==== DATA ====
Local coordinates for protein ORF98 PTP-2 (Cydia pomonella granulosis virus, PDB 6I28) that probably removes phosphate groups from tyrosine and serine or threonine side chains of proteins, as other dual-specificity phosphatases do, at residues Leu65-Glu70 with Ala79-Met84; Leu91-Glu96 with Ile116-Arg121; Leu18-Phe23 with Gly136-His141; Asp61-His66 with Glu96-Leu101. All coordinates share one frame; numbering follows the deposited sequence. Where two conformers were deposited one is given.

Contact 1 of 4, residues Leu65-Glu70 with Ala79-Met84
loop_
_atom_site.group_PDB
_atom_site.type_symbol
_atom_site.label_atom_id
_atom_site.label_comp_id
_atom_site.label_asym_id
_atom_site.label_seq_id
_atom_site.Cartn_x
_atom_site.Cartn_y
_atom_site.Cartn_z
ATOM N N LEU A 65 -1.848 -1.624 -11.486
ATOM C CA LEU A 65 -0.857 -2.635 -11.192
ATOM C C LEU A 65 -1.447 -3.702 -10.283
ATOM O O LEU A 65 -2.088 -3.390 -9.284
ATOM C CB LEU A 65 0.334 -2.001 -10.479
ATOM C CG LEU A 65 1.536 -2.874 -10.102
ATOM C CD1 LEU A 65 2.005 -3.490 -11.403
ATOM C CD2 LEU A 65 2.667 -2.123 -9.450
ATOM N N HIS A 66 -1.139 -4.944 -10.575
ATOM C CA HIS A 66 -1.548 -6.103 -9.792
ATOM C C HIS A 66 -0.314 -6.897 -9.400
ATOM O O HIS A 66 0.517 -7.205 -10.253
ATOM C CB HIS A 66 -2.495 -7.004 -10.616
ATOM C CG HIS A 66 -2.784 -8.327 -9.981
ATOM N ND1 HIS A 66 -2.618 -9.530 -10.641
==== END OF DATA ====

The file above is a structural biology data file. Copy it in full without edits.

Local coordinates for protein ORF98 PTP-2 (Cydia pomonella granulosis virus, PDB 6I28) that probably removes phosphate groups from tyrosine and serine or threonine side chains of proteins, as other dual-specificity phosphatases do, at residues Leu65-Glu70 with Ala79-Met84; Leu91-Glu96 with Ile116-Arg121; Leu18-Phe23 with Gly136-His141; Asp61-His66 with Glu96-Leu101. All coordinates share one frame; numbering follows the deposited sequence. Where two conformers were deposited one is given.

Contact 1 of 4, residues Leu65-Glu70 with Ala79-Met84
loop_
_atom_site.group_PDB
_atom_site.type_symbol
_atom_site.label_atom_id
_atom_site.label_comp_id
_atom_site.label_asym_id
_atom_site.label_seq_id
_atom_site.Cartn_x
_atom_site.Cartn_y
_atom_site.Cartn_z
ATOM N N LEU A 65 -1.848 -1.624 -11.486
ATOM C CA LEU A 65 -0.857 -2.635 -11.192
ATOM C C LEU A 65 -1.447 -3.702 -10.283
ATOM O O LEU A 65 -2.088 -3.390 -9.284
ATOM C CB LEU A 65 0.334 -2.001 -10.479
ATOM C CG LEU A 65 1.536 -2.874 -10.102
ATOM C CD1 LEU A 65 2.005 -3.490 -11.403
ATOM C CD2 LEU A 65 2.667 -2.123 -9.450
ATOM N N HIS A 66 -1.139 -4.944 -10.575
ATOM C CA HIS A 66 -1.548 -6.103 -9.792
ATOM C C HIS A 66 -0.314 -6.897 -9.400
ATOM O O HIS A 66 0.517 -7.205 -10.253
ATOM C CB HIS A 66 -2.495 -7.004 -10.616
ATOM C CG HIS A 66 -2.784 -8.327 -9.981
ATOM N ND1 HIS A 66 -2.618 -9.530 -10.641